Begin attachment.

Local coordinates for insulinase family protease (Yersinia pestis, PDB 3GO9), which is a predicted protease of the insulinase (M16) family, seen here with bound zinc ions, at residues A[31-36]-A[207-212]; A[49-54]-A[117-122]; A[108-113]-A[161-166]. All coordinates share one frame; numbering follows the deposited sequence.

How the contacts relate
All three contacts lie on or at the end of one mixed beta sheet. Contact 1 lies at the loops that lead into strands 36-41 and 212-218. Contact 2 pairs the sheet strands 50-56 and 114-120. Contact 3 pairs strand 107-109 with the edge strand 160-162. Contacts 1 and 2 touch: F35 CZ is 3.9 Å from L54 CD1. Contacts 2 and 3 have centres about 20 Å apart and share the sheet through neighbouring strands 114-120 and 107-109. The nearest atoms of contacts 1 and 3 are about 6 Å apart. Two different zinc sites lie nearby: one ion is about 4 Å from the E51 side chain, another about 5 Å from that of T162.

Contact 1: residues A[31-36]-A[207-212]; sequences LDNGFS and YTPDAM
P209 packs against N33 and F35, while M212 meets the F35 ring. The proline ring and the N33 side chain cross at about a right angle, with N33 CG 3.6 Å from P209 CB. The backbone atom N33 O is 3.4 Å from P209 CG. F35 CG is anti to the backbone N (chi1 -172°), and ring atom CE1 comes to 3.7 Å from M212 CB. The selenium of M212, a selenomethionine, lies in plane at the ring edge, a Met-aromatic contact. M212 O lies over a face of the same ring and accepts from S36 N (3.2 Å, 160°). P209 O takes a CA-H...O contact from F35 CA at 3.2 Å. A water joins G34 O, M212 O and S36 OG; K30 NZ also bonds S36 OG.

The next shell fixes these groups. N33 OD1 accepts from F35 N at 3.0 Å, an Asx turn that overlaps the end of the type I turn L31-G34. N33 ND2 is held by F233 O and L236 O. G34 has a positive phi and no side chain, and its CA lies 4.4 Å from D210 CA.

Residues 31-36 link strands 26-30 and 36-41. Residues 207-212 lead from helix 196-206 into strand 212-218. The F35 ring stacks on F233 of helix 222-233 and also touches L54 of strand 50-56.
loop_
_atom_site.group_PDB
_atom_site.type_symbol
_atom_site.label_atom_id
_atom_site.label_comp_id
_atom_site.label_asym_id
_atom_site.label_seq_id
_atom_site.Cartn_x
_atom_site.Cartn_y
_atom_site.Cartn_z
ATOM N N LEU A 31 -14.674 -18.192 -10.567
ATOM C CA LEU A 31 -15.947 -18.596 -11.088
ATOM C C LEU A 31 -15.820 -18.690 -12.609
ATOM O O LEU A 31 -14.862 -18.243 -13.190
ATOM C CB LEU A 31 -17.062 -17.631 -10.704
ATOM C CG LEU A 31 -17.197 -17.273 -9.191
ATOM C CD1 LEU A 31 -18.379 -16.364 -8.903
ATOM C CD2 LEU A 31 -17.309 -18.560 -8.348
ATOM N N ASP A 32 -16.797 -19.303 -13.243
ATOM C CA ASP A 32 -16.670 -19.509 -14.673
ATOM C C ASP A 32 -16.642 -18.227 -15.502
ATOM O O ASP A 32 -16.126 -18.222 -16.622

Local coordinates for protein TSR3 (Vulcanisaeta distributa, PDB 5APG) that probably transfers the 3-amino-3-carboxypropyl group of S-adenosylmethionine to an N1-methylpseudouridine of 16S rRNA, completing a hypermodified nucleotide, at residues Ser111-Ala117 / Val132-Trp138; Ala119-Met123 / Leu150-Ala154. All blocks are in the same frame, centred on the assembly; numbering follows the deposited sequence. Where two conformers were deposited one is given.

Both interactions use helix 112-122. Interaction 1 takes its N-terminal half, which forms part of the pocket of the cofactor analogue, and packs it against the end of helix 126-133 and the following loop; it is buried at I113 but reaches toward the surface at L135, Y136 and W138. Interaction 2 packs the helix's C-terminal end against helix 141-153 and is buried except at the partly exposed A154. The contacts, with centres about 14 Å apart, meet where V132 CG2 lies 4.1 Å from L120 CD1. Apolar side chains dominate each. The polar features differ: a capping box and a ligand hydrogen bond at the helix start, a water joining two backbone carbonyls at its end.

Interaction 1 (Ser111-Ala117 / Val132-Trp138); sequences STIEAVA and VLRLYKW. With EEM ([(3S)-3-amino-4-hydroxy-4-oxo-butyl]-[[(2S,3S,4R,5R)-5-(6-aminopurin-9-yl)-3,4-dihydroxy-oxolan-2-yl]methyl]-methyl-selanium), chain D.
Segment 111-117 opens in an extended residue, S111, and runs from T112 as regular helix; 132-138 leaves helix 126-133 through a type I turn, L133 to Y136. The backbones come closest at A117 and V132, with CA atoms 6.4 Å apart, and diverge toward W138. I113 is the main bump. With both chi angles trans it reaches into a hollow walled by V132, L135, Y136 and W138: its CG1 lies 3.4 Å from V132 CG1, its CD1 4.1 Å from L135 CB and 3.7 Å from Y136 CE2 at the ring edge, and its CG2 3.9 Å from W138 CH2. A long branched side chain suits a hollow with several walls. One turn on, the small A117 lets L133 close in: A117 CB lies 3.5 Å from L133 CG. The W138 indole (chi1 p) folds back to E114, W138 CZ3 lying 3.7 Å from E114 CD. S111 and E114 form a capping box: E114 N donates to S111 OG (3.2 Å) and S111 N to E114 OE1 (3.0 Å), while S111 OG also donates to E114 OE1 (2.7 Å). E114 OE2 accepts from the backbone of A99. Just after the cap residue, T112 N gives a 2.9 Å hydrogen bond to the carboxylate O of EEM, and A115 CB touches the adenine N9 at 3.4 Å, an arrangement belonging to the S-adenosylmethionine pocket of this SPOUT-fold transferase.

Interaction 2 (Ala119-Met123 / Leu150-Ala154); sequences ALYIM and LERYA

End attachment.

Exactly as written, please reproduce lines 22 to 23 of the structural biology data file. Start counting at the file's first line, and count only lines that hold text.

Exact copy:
ATOM C CB LEU A 31 -17.062 -17.631 -10.704
ATOM C CG LEU A 31 -17.197 -17.273 -9.191